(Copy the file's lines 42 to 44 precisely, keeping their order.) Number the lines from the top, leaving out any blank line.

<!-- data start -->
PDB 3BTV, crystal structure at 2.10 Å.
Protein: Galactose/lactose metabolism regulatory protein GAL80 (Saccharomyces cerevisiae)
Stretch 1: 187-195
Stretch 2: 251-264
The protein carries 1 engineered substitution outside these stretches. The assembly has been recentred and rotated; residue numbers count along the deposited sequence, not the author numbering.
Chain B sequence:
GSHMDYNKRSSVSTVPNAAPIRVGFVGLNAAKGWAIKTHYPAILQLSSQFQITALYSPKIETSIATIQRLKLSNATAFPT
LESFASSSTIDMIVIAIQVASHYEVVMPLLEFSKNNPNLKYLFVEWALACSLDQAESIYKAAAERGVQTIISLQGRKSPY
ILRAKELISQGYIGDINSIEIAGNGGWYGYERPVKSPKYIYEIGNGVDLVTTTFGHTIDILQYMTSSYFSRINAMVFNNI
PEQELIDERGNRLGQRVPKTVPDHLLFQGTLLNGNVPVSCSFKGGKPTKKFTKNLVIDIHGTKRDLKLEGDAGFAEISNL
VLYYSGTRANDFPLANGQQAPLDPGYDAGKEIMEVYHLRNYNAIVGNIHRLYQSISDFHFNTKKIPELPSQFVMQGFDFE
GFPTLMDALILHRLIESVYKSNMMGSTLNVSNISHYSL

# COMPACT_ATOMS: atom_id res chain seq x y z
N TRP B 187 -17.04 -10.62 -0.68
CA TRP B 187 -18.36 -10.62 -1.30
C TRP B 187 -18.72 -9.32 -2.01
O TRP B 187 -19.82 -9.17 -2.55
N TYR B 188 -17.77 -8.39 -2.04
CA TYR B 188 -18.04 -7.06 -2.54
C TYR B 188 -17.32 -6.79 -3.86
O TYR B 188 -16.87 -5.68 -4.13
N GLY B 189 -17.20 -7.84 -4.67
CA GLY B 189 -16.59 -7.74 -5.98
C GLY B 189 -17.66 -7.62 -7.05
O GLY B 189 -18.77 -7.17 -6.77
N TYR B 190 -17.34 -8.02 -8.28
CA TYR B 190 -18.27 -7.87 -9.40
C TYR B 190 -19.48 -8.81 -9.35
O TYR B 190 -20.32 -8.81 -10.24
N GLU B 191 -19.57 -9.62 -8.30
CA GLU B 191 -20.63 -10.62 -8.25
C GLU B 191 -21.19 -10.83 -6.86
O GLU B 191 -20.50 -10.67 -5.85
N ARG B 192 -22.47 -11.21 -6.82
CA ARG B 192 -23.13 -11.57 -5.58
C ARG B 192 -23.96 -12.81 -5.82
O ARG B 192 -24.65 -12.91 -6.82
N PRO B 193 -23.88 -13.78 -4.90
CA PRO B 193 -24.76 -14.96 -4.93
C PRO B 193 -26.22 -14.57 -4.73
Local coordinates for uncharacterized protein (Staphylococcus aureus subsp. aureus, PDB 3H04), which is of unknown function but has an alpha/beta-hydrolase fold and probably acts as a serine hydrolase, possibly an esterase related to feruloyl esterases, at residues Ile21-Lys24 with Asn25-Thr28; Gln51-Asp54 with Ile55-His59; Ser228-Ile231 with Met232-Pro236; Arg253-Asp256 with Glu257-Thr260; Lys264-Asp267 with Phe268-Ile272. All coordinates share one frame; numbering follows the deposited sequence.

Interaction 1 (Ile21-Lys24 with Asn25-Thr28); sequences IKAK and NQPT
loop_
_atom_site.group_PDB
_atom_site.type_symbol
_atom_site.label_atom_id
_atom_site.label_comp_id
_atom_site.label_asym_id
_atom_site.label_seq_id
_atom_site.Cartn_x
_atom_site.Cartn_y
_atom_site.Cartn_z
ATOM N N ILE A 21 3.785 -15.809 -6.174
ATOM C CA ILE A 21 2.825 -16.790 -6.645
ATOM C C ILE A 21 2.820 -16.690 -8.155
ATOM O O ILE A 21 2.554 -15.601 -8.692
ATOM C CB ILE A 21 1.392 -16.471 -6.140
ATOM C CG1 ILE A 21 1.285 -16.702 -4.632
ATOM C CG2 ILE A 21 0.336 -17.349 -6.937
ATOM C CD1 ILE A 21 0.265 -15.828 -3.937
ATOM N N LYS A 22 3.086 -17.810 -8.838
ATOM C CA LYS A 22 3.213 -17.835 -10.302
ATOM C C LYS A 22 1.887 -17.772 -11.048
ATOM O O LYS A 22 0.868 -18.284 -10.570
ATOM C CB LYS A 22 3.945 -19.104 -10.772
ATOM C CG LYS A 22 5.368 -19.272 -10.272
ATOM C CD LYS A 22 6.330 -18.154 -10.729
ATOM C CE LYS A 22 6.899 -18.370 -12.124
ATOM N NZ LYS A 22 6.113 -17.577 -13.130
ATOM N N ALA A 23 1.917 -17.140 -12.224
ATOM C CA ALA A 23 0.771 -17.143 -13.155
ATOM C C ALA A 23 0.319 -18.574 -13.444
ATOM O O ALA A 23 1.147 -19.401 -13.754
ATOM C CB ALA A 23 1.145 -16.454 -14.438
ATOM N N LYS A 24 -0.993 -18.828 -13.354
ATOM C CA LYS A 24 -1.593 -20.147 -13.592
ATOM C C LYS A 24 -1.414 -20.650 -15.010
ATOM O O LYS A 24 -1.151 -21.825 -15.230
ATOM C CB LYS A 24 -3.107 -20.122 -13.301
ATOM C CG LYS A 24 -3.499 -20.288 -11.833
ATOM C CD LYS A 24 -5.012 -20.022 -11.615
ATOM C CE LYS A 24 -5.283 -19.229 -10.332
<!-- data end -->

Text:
Interaction 1 (Ile21-Lys24 with Asn25-Thr28); sequences IKAK and NQPT
loop_
_atom_site.group_PDB